Battle of Jersey 1781
During the late 18th century whilst Britain was otherwise engaged in fighting the war in the American Colonies, France decided to take advantage of the situation and launch an attack to seize the nearby island of Jersey. Lying just nine miles off the French coast at the nearest point, the island had long been the target of French conquest.
In 1373, during the Hundred Years War, the French had attacked the island but withdrew when they had all but occupied it. In 1549 another attempt was made but it collapsed. Britain and France had been at war since 1778 and seeing the chance to try again they launched an attack in 1779. It was an abortive attempt and the invading fleet was scattered by severe weather, undeterred by the failure, plans were put into place to try again in 1781.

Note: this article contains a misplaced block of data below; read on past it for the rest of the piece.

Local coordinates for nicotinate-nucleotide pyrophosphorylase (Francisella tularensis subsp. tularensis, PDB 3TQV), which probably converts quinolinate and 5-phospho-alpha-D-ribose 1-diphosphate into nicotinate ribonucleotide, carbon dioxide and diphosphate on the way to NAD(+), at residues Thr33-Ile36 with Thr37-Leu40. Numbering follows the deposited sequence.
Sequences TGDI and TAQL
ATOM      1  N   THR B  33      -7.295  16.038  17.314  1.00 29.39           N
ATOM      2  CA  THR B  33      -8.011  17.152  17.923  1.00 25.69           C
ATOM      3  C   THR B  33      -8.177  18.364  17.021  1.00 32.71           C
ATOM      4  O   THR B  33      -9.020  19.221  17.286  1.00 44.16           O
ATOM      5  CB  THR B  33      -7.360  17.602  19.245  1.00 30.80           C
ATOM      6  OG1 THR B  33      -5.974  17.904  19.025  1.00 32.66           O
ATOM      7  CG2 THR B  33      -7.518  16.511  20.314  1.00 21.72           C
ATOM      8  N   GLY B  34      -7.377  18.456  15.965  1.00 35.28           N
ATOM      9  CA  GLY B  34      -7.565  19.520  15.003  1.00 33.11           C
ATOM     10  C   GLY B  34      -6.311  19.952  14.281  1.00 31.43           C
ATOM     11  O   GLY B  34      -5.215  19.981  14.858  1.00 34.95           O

This time the landings were effected which resulted in several skirmishes and culminated in a bloody battle in the centre of the town in St Helier. The whole affair was concluded in the space of hours but the attack made England keep on the alert and reinforce Jersey and the Channel Islands as a whole.
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